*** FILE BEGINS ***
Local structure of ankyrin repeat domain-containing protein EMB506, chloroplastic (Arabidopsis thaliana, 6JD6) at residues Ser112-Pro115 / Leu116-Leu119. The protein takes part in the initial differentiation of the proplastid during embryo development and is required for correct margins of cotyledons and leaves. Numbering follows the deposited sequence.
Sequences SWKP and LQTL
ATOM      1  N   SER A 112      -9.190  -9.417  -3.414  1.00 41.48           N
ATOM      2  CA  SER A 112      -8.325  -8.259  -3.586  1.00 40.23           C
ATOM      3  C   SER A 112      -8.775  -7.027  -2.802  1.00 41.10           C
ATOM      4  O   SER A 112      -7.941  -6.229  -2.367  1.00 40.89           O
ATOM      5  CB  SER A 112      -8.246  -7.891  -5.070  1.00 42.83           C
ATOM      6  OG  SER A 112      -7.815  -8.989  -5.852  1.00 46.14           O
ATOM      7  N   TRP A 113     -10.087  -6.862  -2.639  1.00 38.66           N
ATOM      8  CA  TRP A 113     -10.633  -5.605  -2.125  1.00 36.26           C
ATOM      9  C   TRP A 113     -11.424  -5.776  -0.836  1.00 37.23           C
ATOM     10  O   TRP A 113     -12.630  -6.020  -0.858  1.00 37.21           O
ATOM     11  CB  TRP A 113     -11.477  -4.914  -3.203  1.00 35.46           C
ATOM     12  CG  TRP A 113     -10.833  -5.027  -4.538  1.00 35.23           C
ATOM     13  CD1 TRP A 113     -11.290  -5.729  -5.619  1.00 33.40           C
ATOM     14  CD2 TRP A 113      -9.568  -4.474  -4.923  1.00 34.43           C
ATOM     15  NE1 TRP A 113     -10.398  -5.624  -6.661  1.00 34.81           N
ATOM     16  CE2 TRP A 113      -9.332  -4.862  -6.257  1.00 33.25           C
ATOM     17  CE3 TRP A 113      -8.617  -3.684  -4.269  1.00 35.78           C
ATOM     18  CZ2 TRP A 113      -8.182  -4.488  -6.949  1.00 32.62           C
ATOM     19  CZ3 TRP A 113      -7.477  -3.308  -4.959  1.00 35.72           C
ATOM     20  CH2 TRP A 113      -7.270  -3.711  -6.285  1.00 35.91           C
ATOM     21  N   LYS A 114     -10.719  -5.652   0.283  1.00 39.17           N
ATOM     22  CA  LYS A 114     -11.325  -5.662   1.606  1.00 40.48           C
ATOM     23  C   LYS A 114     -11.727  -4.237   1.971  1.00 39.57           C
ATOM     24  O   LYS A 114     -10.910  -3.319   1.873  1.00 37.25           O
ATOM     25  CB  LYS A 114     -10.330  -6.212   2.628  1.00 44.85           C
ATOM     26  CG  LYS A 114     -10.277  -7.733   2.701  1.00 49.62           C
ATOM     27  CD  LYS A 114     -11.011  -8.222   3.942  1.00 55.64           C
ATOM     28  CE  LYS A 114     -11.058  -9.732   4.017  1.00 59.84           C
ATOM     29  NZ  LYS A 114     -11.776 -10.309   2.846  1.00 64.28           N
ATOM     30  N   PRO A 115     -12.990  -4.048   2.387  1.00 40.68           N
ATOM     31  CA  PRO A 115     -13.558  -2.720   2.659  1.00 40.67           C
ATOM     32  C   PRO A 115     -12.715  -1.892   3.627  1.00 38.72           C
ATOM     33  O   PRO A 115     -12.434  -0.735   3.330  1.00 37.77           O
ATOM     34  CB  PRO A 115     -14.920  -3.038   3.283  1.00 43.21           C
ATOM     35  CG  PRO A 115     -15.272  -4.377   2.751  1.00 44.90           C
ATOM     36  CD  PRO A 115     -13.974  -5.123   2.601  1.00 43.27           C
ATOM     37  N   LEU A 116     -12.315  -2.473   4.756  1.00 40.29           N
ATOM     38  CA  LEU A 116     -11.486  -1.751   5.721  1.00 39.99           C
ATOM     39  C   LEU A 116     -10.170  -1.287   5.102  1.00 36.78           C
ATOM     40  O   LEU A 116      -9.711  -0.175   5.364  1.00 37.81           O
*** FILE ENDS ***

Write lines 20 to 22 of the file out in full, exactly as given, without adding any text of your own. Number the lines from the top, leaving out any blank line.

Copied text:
ATOM     18  CZ2 TRP A 113      -8.182  -4.488  -6.949  1.00 32.62           C
ATOM     19  CZ3 TRP A 113      -7.477  -3.308  -4.959  1.00 35.72           C
ATOM     20  CH2 TRP A 113      -7.270  -3.711  -6.285  1.00 35.91           C